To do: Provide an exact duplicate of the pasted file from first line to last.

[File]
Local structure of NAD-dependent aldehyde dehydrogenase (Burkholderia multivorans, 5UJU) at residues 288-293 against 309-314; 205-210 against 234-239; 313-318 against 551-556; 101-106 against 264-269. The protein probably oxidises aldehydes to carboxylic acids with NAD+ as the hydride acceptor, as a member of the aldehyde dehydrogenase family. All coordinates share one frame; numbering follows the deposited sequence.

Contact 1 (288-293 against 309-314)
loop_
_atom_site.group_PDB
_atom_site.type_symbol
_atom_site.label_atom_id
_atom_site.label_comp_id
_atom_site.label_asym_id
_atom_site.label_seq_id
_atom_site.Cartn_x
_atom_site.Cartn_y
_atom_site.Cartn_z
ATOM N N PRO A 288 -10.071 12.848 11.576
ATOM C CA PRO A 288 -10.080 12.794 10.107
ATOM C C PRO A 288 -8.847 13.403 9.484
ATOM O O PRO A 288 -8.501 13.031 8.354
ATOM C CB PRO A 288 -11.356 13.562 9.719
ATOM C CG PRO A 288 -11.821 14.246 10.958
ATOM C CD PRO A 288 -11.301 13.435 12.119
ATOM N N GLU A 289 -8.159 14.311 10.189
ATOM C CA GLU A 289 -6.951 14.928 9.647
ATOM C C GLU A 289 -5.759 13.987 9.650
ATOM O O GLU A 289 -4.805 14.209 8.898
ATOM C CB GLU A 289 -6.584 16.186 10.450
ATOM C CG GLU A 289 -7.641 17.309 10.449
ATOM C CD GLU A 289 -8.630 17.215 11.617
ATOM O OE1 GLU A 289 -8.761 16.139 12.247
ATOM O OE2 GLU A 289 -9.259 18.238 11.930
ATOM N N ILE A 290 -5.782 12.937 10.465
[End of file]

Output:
Local structure of NAD-dependent aldehyde dehydrogenase (Burkholderia multivorans, 5UJU) at residues 288-293 against 309-314; 205-210 against 234-239; 313-318 against 551-556; 101-106 against 264-269. The protein probably oxidises aldehydes to carboxylic acids with NAD+ as the hydride acceptor, as a member of the aldehyde dehydrogenase family. All coordinates share one frame; numbering follows the deposited sequence.

Contact 1 (288-293 against 309-314)
loop_
_atom_site.group_PDB
_atom_site.type_symbol
_atom_site.label_atom_id
_atom_site.label_comp_id
_atom_site.label_asym_id
_atom_site.label_seq_id
_atom_site.Cartn_x
_atom_site.Cartn_y
_atom_site.Cartn_z
ATOM N N PRO A 288 -10.071 12.848 11.576
ATOM C CA PRO A 288 -10.080 12.794 10.107
ATOM C C PRO A 288 -8.847 13.403 9.484
ATOM O O PRO A 288 -8.501 13.031 8.354
ATOM C CB PRO A 288 -11.356 13.562 9.719
ATOM C CG PRO A 288 -11.821 14.246 10.958
ATOM C CD PRO A 288 -11.301 13.435 12.119
ATOM N N GLU A 289 -8.159 14.311 10.189
ATOM C CA GLU A 289 -6.951 14.928 9.647
ATOM C C GLU A 289 -5.759 13.987 9.650
ATOM O O GLU A 289 -4.805 14.209 8.898
ATOM C CB GLU A 289 -6.584 16.186 10.450
ATOM C CG GLU A 289 -7.641 17.309 10.449
ATOM C CD GLU A 289 -8.630 17.215 11.617
ATOM O OE1 GLU A 289 -8.761 16.139 12.247
ATOM O OE2 GLU A 289 -9.259 18.238 11.930
ATOM N N ILE A 290 -5.782 12.937 10.465